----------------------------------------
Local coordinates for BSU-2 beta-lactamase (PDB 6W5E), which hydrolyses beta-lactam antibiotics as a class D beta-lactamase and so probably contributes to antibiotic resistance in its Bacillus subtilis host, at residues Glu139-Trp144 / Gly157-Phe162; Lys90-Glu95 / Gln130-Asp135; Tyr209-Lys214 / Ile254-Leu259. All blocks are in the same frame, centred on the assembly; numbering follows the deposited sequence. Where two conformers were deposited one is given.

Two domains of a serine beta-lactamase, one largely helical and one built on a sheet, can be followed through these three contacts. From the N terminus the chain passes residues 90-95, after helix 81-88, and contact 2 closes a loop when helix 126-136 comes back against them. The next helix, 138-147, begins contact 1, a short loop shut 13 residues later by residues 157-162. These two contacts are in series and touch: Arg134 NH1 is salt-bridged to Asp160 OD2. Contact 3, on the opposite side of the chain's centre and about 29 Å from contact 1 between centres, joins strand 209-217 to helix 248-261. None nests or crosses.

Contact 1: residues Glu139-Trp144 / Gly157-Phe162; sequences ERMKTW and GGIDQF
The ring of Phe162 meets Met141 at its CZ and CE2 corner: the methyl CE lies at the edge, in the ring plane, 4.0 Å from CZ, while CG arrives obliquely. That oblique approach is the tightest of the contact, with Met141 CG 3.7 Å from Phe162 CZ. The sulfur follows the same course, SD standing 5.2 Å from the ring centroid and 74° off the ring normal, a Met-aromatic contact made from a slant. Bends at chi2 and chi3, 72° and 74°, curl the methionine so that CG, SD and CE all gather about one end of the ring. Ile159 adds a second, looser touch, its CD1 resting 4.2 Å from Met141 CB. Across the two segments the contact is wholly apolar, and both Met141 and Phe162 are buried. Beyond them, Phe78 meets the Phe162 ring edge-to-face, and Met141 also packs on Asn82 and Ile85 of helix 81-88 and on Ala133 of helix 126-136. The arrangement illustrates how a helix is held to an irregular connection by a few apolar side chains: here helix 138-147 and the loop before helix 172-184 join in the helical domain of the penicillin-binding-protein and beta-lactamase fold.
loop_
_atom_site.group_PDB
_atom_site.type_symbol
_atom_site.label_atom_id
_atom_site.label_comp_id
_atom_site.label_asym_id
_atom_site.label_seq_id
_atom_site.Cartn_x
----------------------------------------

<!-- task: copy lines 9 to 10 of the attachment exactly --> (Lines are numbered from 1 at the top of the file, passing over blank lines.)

_atom_site.label_comp_id
_atom_site.label_asym_id